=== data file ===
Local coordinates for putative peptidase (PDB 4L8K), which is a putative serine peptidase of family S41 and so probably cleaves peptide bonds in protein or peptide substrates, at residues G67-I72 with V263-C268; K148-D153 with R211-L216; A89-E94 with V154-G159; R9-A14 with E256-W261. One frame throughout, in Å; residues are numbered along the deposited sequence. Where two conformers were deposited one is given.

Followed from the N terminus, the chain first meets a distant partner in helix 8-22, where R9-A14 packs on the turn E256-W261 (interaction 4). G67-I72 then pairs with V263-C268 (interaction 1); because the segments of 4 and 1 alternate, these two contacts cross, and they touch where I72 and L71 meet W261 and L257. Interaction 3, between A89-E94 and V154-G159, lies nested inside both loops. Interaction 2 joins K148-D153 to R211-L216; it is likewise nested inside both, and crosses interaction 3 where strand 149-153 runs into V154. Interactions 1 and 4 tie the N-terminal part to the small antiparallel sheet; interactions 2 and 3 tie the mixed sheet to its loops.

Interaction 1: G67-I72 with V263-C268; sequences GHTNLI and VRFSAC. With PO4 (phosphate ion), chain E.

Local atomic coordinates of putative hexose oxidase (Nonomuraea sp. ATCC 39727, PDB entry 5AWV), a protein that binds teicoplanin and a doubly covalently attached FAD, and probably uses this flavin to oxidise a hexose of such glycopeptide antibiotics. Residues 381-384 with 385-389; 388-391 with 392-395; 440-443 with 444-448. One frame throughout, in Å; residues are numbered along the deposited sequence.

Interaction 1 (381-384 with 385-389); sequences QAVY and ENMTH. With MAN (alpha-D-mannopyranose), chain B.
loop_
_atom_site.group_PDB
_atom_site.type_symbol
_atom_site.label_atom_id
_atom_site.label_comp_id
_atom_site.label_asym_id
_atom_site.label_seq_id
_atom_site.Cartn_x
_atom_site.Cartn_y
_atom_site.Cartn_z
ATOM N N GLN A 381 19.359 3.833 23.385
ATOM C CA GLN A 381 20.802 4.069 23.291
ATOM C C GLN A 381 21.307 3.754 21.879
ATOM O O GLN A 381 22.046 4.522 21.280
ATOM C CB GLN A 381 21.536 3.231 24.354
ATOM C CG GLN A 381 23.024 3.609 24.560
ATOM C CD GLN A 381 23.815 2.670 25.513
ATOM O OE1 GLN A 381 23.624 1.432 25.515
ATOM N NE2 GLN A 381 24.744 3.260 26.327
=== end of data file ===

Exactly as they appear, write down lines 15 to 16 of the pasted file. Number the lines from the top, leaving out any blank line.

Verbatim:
_atom_site.Cartn_z
ATOM N N GLN A 381 19.359 3.833 23.385